You seem to have indirectly answered the question when you concluded that it was a “journalistic coup” to have secured an interview with Mr Lee Kuan Yew.

There is no greater dishonour you can heap on your compatriots who have gone before you, lawyers who understood the real meaning of the rule of law and who valiantly fought the Minister Mentor for it. I am thinking of lawyers such as Messrs Joshua Benjamin Jeyaretnam, Francis Seow, Tang Liang Hong, and Tan Wah Piow, just to name a few.

Returning to the WB-IMF Meeting, it would be extremely helpful to the rule of law in Singapore if the Law Society could reiterate that the rights enshrined in our Constitution is the lifeline of citizens to a more tolerable future, not the playthings of the PAP.

As I have pointed out before, your organization must raise its proverbial ostrich head once in a while and weigh in on matters concerning our nation and its future. With leadership comes responsibility. The Law Society has amply demonstrated that it possesses the former in abundance. The time has come for it to assume some of the latter.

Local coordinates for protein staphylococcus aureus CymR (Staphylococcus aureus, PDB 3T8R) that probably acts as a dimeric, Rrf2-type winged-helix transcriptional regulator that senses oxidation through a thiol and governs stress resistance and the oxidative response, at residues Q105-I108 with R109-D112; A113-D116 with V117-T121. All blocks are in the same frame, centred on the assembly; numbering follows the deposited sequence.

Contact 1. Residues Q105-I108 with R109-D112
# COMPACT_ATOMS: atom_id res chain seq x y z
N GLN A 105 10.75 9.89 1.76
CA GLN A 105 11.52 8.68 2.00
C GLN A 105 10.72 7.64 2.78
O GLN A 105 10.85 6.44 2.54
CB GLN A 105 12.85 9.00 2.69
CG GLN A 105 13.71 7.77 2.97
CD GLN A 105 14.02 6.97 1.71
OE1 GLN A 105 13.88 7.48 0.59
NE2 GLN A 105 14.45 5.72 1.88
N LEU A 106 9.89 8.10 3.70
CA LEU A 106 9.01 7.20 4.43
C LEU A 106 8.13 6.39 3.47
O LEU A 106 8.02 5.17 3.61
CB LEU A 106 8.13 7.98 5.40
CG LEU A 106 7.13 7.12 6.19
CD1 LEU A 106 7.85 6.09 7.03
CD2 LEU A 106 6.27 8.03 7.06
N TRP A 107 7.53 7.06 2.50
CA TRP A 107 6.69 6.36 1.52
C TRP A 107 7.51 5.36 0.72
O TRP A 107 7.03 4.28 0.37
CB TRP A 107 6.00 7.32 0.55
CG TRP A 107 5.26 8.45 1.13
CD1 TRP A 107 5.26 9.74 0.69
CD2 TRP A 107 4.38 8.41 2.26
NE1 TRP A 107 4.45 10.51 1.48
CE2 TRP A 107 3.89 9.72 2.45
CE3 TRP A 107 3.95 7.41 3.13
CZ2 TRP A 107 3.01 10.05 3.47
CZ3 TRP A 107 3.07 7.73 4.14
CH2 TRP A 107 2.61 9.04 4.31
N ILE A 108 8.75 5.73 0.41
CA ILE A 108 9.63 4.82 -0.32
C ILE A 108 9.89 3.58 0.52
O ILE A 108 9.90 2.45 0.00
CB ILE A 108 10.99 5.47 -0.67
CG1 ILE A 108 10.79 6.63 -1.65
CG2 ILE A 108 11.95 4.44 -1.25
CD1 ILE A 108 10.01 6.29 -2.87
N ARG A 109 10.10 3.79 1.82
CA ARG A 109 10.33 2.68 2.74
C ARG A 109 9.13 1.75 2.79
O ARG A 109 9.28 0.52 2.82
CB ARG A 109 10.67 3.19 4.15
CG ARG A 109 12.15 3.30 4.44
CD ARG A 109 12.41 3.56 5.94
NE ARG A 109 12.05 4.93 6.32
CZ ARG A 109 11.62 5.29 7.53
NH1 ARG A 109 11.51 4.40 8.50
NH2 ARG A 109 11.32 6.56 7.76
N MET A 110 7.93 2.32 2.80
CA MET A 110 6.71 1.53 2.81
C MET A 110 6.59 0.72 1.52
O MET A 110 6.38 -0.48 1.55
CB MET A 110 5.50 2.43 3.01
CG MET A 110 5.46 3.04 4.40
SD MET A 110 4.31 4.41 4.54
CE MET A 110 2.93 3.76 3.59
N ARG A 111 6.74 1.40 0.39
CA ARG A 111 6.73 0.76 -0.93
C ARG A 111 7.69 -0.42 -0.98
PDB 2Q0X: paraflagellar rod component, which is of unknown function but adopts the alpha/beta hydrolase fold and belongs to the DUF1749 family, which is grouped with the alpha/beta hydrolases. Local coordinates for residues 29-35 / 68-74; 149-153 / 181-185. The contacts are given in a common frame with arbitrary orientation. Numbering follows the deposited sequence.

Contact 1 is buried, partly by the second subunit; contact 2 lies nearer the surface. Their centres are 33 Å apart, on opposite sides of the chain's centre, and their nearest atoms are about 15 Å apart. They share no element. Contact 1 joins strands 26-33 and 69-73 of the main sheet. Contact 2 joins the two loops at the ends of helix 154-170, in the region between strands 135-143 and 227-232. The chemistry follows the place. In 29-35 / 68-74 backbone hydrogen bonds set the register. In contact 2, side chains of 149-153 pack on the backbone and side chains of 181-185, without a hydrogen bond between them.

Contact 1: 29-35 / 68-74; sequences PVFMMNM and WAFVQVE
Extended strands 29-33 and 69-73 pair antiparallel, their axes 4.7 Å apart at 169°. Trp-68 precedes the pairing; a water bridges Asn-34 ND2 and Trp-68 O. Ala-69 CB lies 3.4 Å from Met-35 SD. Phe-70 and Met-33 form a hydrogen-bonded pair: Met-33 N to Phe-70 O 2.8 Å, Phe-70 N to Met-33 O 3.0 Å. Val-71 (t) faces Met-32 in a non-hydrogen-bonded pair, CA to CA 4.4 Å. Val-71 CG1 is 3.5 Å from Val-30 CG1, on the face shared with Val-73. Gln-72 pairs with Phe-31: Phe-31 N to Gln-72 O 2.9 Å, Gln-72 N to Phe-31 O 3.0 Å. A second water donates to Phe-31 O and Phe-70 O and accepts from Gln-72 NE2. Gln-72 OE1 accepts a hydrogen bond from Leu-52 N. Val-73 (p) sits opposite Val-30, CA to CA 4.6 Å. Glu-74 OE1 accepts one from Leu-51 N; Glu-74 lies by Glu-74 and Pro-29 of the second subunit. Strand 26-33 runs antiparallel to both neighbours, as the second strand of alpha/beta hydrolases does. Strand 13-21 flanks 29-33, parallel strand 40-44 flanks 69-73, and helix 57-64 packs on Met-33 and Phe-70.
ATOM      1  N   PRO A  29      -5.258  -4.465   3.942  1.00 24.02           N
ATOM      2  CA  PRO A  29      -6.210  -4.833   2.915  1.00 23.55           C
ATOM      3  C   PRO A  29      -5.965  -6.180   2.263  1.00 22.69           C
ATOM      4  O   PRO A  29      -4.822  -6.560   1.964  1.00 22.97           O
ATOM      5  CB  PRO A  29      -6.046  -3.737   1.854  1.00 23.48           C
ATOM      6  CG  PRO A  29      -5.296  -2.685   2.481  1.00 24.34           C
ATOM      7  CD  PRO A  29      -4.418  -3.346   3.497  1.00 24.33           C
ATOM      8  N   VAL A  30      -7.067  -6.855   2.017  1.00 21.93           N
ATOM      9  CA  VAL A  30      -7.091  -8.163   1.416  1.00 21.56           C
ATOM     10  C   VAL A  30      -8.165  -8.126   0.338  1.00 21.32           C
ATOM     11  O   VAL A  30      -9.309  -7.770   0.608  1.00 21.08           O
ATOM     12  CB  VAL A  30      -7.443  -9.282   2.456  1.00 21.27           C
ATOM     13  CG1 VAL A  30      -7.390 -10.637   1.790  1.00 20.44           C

I, as I’m sure many Singaporeans, await your reply. I am availing this letter to the public for obvious reasons.

Sincerely,

CHEE SOON JUAN
SECRETARY-GENERAL

Starry Skies Over Berlin (and Singapore)

Law Society President’s Message for August 2006

June and the first week of July were given over to watching World Cup matches, discussing the performances of individual players, observing the patriotic fervour of the 32 different nations and substituting our own judgment – honed with the benefit of half a dozen replays from all sorts of angles – for that of the men-in-black, who get one chance to see the action, from one angle, usually not the best one. I was most impressed by Benito Archundia, the Mexican referee who took charge of the Germany-Italy semi-final. He happens to be a lawyer by profession, and I was convinced that this helped to make him a great arbiter of the fair and foul.